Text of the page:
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Friday, 01 April 2011 11:43

The Annals of the Four Masters as an important Genealogical Resource

Written by  Darren McGettigan
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The Annals of the Four Masters (also often known as the Annals of the Kingdom of Ireland), is one of the most important collections of Irish annals, written at the Franciscan house at Bundrowes in south County Donegal in the 1630s. These annals can also be a great genealogical resource as they record the deaths and very often the major events in the lives of thousands of medieval Gaelic Irish chieftains and kings, and often their wives and children and most important followers also.

In my own research I have found two McGettigan chieftains, recorded as living in the Derry area in late medieval times, one of whom is not recorded in any other source. Recently while undertaking a commission for an Australian lady I found the Four Masters to be an invaluable source for the Maguaran family of west Cavan, who although a minor Gaelic family are recorded regularly in the Four Masters from the 1220s right up to the end of the annals in the 1590s.

The Four Masters also often recorded very unusul events which sometimes ocurred, just as if they were the early modern equivalent of a Gaelic Irish newspaper or newsletter. For example for their entry for the year 1526 AD the annalists record that Godfrey O'Cahan 'heir to the lordship of his own country set out upon a predatory incursion into Glenconkeine, in the month of January'. Glenconkeine was a forested fastness in the heart of the Sperrin Mountains in the Gaelic lordship of Tyrone and was the home of the O'Henry family. However, rather than descending on the unsuspecting O'Henrys, Godfrey O'Cahan 'perished in consequence of the intense cold, nor was there a word heard about him until the end of the following Lent, when his body was discovered'. This annalistic entry shows that unusually cold weather has not been confined to recent times in Ireland. The Four Masters also record that the noble Henry O'Neill of Braid near Omagh also died in Godfrey O'Cahan's raiding party and indeed this record in the annals  gives something of a hint of the concern and amazement that must have been felt in the O'Cahan territory that an important noble and his entire band of warriors could simply march into the Sperrin mountains and disappear without a trace, not to be discovered until the snow melted months later.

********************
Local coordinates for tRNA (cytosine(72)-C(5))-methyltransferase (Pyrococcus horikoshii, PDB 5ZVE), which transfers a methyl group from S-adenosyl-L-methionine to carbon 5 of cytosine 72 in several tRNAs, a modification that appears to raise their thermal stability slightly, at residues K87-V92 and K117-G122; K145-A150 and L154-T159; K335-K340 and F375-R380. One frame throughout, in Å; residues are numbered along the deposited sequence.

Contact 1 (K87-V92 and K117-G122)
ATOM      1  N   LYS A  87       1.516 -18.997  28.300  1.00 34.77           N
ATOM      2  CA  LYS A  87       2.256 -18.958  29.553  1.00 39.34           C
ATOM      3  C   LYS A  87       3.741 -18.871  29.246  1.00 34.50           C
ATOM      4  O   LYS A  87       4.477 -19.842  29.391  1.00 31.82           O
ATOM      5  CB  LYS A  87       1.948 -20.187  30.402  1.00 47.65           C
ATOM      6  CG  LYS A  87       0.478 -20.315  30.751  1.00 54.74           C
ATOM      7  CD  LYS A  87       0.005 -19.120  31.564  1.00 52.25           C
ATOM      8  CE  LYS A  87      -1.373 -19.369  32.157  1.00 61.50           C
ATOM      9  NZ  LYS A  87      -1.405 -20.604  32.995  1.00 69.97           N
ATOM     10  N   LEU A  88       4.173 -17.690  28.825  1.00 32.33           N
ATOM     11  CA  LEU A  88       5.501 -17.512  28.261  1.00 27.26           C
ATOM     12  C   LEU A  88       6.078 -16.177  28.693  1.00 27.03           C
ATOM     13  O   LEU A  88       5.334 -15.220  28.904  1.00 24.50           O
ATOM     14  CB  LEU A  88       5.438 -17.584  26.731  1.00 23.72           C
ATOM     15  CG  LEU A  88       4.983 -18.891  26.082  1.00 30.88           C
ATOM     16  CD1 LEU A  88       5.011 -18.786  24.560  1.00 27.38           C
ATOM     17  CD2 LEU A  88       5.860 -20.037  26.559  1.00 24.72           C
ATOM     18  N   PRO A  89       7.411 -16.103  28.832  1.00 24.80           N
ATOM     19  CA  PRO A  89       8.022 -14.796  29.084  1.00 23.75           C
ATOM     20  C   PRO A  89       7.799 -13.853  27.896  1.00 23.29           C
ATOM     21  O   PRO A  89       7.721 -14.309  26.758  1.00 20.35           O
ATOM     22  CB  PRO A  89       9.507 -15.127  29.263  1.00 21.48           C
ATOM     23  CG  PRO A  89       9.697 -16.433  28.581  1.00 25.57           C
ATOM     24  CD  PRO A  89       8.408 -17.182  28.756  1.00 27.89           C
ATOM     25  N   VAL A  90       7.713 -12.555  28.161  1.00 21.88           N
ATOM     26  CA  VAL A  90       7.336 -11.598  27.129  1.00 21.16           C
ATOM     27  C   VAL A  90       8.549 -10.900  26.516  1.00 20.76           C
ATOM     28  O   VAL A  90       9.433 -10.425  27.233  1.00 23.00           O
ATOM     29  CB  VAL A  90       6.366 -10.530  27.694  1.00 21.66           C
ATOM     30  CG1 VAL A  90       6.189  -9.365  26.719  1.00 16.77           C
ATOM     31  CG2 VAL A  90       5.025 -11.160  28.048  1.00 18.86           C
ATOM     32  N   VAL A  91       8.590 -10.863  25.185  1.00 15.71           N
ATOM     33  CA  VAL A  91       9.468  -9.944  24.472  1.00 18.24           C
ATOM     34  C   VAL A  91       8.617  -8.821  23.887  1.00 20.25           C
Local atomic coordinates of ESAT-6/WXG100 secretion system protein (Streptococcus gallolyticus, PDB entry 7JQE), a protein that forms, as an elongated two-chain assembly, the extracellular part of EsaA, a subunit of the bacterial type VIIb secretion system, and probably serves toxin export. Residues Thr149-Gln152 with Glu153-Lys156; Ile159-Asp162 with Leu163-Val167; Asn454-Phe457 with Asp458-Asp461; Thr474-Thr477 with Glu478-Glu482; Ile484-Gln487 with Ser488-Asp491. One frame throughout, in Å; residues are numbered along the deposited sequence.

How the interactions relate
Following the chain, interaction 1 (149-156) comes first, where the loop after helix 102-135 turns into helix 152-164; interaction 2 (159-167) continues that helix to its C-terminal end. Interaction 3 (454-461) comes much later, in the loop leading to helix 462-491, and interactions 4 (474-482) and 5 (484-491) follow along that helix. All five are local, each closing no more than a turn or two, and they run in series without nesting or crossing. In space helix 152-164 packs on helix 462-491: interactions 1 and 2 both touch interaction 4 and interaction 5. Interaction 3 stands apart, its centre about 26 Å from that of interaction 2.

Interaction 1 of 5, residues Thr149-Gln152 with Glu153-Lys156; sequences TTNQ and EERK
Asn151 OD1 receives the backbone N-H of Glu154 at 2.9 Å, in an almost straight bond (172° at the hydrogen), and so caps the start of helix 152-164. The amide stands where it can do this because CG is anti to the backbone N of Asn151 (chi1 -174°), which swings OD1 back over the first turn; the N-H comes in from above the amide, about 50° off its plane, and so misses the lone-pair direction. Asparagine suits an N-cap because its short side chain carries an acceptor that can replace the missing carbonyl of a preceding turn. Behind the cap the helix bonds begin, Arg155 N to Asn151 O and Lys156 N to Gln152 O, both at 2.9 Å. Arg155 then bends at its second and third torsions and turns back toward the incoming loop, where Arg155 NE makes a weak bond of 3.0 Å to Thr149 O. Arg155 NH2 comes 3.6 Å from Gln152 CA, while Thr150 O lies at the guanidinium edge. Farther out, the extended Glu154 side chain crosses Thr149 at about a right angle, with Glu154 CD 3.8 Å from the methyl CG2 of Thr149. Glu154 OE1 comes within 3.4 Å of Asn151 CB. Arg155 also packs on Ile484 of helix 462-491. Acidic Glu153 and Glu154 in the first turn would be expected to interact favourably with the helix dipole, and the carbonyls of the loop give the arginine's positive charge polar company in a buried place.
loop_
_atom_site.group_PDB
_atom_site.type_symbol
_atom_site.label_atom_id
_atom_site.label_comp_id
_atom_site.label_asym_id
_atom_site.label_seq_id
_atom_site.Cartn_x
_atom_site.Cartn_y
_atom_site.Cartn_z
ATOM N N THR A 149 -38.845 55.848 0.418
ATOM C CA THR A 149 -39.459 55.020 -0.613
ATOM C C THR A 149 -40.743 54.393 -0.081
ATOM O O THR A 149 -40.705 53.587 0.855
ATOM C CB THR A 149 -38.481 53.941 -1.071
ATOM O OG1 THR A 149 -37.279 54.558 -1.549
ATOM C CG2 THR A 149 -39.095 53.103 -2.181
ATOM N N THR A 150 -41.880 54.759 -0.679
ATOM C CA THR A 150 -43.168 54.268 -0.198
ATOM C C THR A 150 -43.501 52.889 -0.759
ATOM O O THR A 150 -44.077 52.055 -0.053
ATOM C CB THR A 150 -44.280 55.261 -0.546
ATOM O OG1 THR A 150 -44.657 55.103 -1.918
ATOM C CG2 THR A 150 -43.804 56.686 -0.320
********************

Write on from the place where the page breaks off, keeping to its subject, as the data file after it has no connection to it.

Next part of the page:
Another entry in the Four Masters for the sixteenth century records quite a similar occurance in the neighbouring lordship of Tír Chonaill. This time in the year 1517, the annals record that a distinguished nobleman Donough O'Boyle ' set out with the crew of a boat for Tory; but a wind drove them westwards through the sea, and no tidings of them was ever since heard'. Here the annals capture the essence of a tragedy in Donegal where people were probably watching from the mainland as O'Boyle and his crew were blown west into the Atlantic on what should have been a routine trip to Tory Island.

It is unusual entries like these which make the Annals of the Four Masters such a wonderful source. Also with a bit of luck and hard work the Four Masters can also be very helpful for genealogical research. Entries in these annals can add detail to figures listed in many of the Gaelic genealogical collections which exist for this period and can also locate families in medieval and early modern times. As such the Annals of the Four Masters can be of great assistance to the modern genealogist.

Last modified on Friday, 01 April 2011 12:47
Darren McGettigan

Darren McGettigan

Darren is an established Author and Genealogist from County Wicklow, Ireland. He provides genealogy services to help you discover your family history in Ireland.

Website: www.familyhistoryireland.com

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